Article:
Managing Your Health
Coping with Parkinson's disease
Tom Laue, Executive Editor
Growing older comes with physical decline, even if you eat as you should and train like an Olympic athlete. So when Parkinson’s disease appears in later years (most cases occur after 50), early symptoms are easy to explain away as just part of the aging process.
That’s why a definite diagnosis comes as such a shock to most who are told they have Parkinson’s, a disease with four chief signs:
1. Tremors at rest (usually seen first in the hands)
2. Rigidity (muscle stiffness)
3. Bradykinesia (slow movement or difficulty starting to move)
4. Abnormal gait and posture (including shuffling steps and leaning forward).
This is well-known to Ronald Rodrigues, one of many people who share their story of coping with Parkinson’s on the Parkinson’s Disease Foundation website.
Diagnosed in 1996, Rodrigues writes:
“I was determined to absorb the blow; suck up all fear, confusion and doubt, and be grateful that a small group of friends and family were there.”
He notes, “Some people with the disease also experience [difficulty with] concentration,
problem-solving, concept formation.” They may also have depression and memory loss.
But he adds, “Despite all I have lost, I continue to derive pleasure from life. Regular exercise and yoga have been indispensable in helping me achieve some sense of well-being.”
Mayo Clinic’s Demetrius M. Maraganore, M.D., says about a million Americans have the “miserable disorder,” but optimistically notes “halting its progression, restoring function and even preventing Parkinson’s are now considered realistic goals.”
Array of Parkinson’s treatments
There are many options available to help improve the quality of life of Parkinson’s patients. They range from maintaining good nutrition and preserving bone and muscle mass and flexibility to complex treatments like deep brain stimulation surgery. There are many options in between.
- Skilled therapies. Physical therapy can help minimize symptoms while improving strength, balance and gait. Studies show exercise may prevent or alleviate symptoms related to rigidity and flexed posture such as back, shoulder and hip pain and may also improve function. Typically, Parkinson’s patients speak more slowly and the volume of their voices goes down. Speech therapy may help people improve their speech volume.
- Drugs. There is no cure yet for Parkinson’s, but some medications help ease the symptoms. A medication commonly used in Parkinson’s is called levodopa, a substance occurring naturally in the body. When taken orally in pill form, it goes to the brain and is converted to dopamine. This is important because dopamine is a “messenger” helping to govern bodily movements. For reasons unclear, dopamine dies off in Parkinson’s patients.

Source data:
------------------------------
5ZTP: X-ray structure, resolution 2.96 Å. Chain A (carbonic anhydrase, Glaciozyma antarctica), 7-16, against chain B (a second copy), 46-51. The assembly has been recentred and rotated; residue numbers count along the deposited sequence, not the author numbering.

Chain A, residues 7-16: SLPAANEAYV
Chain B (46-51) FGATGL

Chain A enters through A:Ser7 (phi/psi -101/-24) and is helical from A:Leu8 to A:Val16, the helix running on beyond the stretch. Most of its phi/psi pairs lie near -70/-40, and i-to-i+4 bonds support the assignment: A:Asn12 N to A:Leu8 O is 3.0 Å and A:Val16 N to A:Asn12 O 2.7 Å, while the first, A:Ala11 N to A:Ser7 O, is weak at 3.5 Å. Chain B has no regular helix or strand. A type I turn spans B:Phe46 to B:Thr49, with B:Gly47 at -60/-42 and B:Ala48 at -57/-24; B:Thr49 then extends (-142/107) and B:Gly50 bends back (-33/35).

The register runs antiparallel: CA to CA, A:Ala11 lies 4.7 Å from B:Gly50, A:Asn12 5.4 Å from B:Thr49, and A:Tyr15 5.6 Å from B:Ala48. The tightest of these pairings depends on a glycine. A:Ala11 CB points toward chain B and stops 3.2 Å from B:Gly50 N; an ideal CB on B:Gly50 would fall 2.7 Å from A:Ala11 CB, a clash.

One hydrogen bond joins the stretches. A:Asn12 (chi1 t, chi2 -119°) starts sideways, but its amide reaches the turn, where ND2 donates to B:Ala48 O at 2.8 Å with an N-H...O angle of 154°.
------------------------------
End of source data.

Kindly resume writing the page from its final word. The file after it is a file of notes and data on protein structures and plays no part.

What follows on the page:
At first, levodopa triggers dramatic improvement in patients. But the improvements gradually wear off, requiring medication adjustments. These, in turn, can allow symptoms the drug is designed to suppress to return to some degree. Other drugs can fool the brain into believing dopamine is present, help prevent the breakdown of dopamine (both naturally occurring and formed from levodopa), block an enzyme that breaks down dopamine and help control tremors associated with Parkinson’s.
What is ‘deep brain stimulation’?
This surgical procedure involves implanting electrodes deep within the parts of your brain that control movement. The amount of stimulation they deliver is controlled by a device, similar to a pacemaker, placed under the skin in the upper chest.
This procedure is used for people with advanced Parkinson’s disease who don’t react well to levodopa.
Risks with deep brain stimulation are rare but do occur: They are brain hemorrhaging,
stroke and infection.
A small but promising U.S. clinical trial indicates gene therapy may someday help people with severe Parkinson’s, but researchers stress more testing is yet to be done to ensure long-term safety. The trial aimed to increase the brain chemical GABA (gamma-Aminobutyric
acid), missing in Parkinson’s patients. When subjects were injected with a gene that increased GABA production, a 23 percent improvement in movement resulted.
The study was reported in the journal Lancet Neurology.
As for Ronald Rodrigues, he uses faith and a constant, upbeat attitude to deal with his diminished physical and mental skills. “It is my hope that those who suffer from similar diseases, and especially those struggling with the disease that steals control of mind and body, will find some comfort if I am able to articulate and thereby validate what they feel and experience – but they may not be able to express,” he writes.
Rodrigues ends his shared story this way. “Hold fast to your dreams. For if dreams die,
life is a broken-winged bird that cannot fly.” (Langston Hughes, 20th-century American
writer, poet, playwright and social activist).
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